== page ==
The Minister's announcement of achievements in the Water and Power sectors would seem to be having no effect on the ongoing abysmal performance of the water and power sector.

THE CPP POSITION

The CPP notes that we need to ensure that Ghana's growth which is now heavily influenced by mining and oil is meaningful and must not remain a measure of increased extraction of our resources and increased profits for foreign or off-shore interests.

Ebola remains a major threat for Ghana and the Government response taken together with that of Regional and Continental governments is inadequate.

The CPP has been calling for an alternative path which addresses the deficiencies of the budget with an increased investment in agriculture to feed the nation and build real food security, massive Industrialization linked with our rural economic activities. The NDC government's answers to our problems is rooted in the failing policies of the past. Their policy of stabilisation had included austerity measures such as expenditure cuts, freezing of employment, removal of subsidies, to bridge revenue and expenditure imbalances to attain the much coveted single digit rate of inflation. With inflation now galloping in double digits they no longer have a strategy and this is very apparent.

The deficits that underlie the weak cedi and our poverty persist. And the private sector in the manufacturing and agricultural sectors is either moribund or certainly not growing in capacity, capability, efficiency and prosperity to promote growth. The Government would seem to be managing the economy on behalf of others rather than Ghanaians for a fee that they use in running their electoral campaigns and buying political power.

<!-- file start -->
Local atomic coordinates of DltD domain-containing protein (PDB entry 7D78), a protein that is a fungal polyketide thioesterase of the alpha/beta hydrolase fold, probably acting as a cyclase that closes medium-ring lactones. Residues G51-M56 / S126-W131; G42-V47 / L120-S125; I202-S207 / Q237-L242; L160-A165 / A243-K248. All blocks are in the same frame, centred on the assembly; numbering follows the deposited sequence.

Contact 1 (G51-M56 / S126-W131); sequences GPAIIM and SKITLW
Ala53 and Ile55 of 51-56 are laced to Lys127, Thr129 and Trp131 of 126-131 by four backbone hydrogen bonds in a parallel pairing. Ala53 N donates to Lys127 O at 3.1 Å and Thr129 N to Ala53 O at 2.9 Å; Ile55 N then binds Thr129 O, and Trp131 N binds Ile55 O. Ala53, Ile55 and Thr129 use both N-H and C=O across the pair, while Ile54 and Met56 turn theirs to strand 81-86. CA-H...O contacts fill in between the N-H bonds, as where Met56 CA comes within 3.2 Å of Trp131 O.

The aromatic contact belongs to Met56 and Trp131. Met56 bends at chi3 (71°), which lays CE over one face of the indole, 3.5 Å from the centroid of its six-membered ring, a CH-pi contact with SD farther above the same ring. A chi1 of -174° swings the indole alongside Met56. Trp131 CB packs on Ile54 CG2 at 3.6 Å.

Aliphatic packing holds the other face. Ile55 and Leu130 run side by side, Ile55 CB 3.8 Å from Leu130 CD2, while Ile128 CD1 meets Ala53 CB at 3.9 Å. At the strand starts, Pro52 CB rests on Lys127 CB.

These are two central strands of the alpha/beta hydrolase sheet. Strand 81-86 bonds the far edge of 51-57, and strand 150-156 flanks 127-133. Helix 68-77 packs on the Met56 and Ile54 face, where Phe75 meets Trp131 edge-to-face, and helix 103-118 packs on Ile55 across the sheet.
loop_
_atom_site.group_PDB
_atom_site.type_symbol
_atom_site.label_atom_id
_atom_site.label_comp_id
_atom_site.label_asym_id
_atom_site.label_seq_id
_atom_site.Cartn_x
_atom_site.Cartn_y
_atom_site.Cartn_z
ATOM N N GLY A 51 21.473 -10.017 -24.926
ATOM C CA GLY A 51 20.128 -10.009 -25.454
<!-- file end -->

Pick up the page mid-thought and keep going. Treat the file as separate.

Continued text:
The CPP notes that under-production and unemployment is the greatest impediment to our prosperity, and it is that which should be the target. Our development policy must be founded on the development of the productive resources of the country to satisfy domestic demand and export to achieve an internally sustained and balanced growth, full employment and prosperity. This will reduce our dependency on imports, reduce our trade deficit and generally reconstruct the colonial economy that has been inflicted on us.

The focus should be in food and raw material agriculture for import substitutes in our food processing and beverage manufacturing sectors. These can include - The production of corn, soya-bean, ground nuts, millet and sorghum to substitute hops barley and wheat in beer, flour, edible oil and poultry production, with a potential saving of at least $600m. The growing of bast-fibre for production of jute sacks. The beneficiaries of our intervention will be the farmers in bast fibre production. Ghanaian producers of the item will earn a minimum of $300m that is hitherto paid to farmers in Bangladesh and elsewhere. The cultivation of industrial sugar cane for the production of sugar, bio fuel and food grade ethanol. Current import expenditure for this item which exceeds $200m will be retained in the domestic economy for the benefit of our farmers. The promotion of production of roots and tubers to compete with imported rice consumption in the food sector. The cultivation of cashew, sheanuts and coffee to diversify our agricultural export commodity sector. The intensification of cocoa production and processing to meet current global supply deficits. The development of our brick and tile industry to develop our construction material resources and reduce the level of clinker imports. The country needs internally sustained balanced growth and development so that we can finally abandon poverty and find prosperity.

Nii Armah Akomfrah CPP Director of Communication www.convention peoplesparty.org